In recent years, cash has actually become increasingly rare in Finland as more and more shoppers switch to plastic. That’s good news if you plan to use a credit or debit card there, but makes things tricky if you want to have cash on hand while you visit. Read on to learn what you need to know about finding and using a Finnish ATM.
ATMs are slowly disappearing in Finland. As credit and debit cards have increased in use and popularity and cash has become less and less common, banks have closed some of their rural branches, and when the banks go, so do the ATMs. That means finding an ATM in Finland isn’t as easy as it once was. However, it can still be done. All Finnish banks have partnered under two ATM brands, Otto and Nosto, so to find a local ATM, you’ll want to use the Otto locator tool or the Nosto locator tool. You can also find an ATM that shares your card network by using the tools below:
- Maestro ATM locator
- Mastercard and Cirrus ATM locator
- Visa, Plus, and Plus Alliance ATM locator
- American Express ATM locator
US, UK and Australian cards are widely accepted in Finnish hotels, restaurants, stores and markets. Visa, Mastercard and Maestro are most common, and American Express is accepted in some places.
Europe as a whole uses four-digit PIN codes, so if yours is longer, you may want to consider changing it before going to Finland, just to be sure it will work there. Europe also widely uses chip and PIN cards, though, in Finland, magnetic swipe cards can still be used in many cases. This is good news for Americans who haven’t yet widely adopted chip cards. Otto ATMs are equipped to accept cards with or without chips.
The limit for a single withdrawal from an Otto ATM is 1,000 euros. Beyond that, your daily limit may depend on your home bank. Check with them to see if you have a maximum withdrawal limit for your card.
Before travelling to any foreign country, you should let your bank know where you’re going, when and for how long. Otherwise, foreign activity on your card may be considered suspicious, causing your card to get shut down. That’s a hassle at any time, but especially if you’re travelling and suddenly can’t access your money!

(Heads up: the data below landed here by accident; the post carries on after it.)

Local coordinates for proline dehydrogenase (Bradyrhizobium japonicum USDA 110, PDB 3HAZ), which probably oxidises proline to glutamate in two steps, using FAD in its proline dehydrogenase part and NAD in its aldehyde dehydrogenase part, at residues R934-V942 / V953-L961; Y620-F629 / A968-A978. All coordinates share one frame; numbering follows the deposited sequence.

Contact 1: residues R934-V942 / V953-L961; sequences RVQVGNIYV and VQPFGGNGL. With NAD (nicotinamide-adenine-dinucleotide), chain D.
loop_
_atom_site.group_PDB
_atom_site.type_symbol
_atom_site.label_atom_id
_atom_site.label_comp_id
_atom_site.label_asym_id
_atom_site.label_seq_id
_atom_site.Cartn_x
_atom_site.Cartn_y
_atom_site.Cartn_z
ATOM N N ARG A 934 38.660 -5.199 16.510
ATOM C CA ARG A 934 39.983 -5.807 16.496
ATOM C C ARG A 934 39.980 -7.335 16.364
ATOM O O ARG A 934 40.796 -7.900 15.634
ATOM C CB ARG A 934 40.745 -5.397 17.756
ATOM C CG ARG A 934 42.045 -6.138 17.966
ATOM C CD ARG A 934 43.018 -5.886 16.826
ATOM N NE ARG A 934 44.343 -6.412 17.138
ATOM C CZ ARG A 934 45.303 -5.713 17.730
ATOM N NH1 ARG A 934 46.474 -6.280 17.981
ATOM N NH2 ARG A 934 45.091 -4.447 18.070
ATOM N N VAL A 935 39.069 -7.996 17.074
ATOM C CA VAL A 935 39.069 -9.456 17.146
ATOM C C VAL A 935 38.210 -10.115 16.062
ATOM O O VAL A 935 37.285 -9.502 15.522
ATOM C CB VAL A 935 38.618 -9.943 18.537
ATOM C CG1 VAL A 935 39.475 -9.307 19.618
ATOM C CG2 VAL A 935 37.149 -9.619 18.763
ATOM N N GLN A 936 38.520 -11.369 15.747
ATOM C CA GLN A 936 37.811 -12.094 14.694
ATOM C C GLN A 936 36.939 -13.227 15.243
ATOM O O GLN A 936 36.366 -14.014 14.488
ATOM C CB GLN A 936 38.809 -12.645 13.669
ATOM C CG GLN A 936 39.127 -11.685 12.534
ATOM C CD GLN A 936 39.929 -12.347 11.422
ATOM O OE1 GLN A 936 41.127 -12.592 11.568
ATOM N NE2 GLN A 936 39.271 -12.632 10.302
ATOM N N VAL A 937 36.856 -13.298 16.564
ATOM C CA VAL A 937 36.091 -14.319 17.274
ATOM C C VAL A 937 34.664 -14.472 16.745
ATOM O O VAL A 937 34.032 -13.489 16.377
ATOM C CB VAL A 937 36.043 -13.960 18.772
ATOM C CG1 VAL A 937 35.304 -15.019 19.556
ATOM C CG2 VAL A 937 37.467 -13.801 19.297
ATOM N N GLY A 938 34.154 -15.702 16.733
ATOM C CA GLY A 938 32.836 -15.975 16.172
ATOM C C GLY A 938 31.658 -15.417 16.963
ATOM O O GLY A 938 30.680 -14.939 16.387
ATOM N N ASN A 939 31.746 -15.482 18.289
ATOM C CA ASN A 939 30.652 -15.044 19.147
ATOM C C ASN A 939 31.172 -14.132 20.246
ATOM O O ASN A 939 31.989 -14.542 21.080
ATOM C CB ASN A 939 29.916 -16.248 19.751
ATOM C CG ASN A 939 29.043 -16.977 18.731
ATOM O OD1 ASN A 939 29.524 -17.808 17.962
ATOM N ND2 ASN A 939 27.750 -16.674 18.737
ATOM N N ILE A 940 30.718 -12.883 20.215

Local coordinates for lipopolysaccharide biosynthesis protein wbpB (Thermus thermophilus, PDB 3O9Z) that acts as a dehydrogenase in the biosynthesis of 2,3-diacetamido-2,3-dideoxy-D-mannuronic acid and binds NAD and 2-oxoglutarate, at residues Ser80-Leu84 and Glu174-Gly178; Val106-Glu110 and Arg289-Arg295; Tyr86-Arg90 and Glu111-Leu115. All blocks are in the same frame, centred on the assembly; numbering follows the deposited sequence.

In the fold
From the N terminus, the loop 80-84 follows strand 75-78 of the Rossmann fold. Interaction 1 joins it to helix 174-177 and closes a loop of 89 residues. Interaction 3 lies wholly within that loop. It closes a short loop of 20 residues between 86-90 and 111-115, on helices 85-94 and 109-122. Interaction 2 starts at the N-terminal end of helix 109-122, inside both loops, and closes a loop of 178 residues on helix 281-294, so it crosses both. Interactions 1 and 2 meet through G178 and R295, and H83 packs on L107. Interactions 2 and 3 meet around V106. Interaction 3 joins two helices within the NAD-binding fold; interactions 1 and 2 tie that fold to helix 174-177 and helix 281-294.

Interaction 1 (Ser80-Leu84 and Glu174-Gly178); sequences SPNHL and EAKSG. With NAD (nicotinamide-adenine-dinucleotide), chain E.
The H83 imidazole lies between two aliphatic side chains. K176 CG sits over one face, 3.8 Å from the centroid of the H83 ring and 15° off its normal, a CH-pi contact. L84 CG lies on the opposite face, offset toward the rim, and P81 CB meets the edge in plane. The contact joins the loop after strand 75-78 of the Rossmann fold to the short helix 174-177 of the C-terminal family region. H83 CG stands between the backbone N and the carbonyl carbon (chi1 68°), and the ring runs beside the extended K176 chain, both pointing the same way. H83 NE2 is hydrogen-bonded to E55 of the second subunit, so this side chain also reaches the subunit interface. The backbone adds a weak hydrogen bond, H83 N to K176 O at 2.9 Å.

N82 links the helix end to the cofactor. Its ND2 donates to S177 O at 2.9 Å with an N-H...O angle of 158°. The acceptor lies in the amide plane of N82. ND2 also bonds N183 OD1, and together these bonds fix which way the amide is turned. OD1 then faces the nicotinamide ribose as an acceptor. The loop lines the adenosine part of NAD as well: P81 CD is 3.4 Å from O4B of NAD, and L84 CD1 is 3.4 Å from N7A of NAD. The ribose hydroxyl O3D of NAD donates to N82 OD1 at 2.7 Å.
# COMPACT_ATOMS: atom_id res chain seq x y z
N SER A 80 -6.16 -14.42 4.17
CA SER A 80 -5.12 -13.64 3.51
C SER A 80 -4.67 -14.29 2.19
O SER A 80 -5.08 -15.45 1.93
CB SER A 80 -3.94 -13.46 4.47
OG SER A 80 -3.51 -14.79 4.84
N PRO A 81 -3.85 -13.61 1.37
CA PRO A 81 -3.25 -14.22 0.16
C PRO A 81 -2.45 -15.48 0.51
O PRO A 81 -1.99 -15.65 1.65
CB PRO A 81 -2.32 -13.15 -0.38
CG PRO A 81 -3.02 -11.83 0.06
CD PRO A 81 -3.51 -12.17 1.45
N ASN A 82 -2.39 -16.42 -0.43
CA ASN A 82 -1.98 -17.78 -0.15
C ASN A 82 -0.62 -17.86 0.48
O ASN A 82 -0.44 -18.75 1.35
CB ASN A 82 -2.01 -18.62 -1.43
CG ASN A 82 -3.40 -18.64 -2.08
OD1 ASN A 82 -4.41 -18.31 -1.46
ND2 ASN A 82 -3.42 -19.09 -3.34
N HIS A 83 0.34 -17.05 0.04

You can also check with your bank about temporarily raising your daily withdrawal limit if you need to take out large sums of cash while in Finland.
It’s an unfortunate reality that ATM use often comes with fees. But you can reduce or even eliminate them with the right tricks. Here’s how.
When using foreign ATMs, you may be offered a “helpful” service that converts the transaction into your home currency rather than the local currency, saving you from having to do the conversion yourself. If given the option, always choose the local currency! Dynamic currency conversion may save you from doing some math, but it also allows the ATM to set its own exchange rate, often poorer than the real or mid-market rate. That means you have to pay for the difference in a hidden fee that goes straight to the ATM owner.
Otto and Nosto ATMs don’t charge fees for use, so if you’re seeing fees at the ATM, they may be coming from your home bank. Your bank may charge a flat fee or percentage as a withdrawal fee, or a foreign transaction fee. Check with your bank to see what fees it charges.
You should do your best to avoid commercial ATMs in shopping centers, hotels and airports, as they may charge fees. Instead, look for fee-free Otto ATMs. You can also choose a card that doesn’t charge a foreign transaction fee and reimburses you for ATM fees. If you get hit with a per-transaction fee, try to make fewer, larger withdrawals, rather than multiple small ones that incur multiple fees. And always remember to pay in the local currency to avoid DCC fees.
Another option is to use Wise to transfer money to Finland ahead of time at the mid-market rate and with no hidden fees or markups, just a small transfer fee. Wise also offers borderless multi-currency accounts that allow users to send, receive and move money in different global currencies, including euros. And borderless accounts now come with consumer debit cards for EU customers.
Hopefully, this guide will help you feel better prepared to find cash in Finland. Safe travels!
This publication is provided for general information purposes only and is not intended to cover every aspect of the topics with which it deals. It is not intended to amount to advice on which you should rely. You must obtain professional or specialist advice before taking, or refraining from, any action on the basis of the content in this publication. The information in this publication does not constitute legal, tax or other professional advice from TransferWise Limited or its affiliates. Prior results do not guarantee a similar outcome. We make no representations, warranties or guarantees, whether express or implied, that the content in the publication is accurate, complete or up to date.
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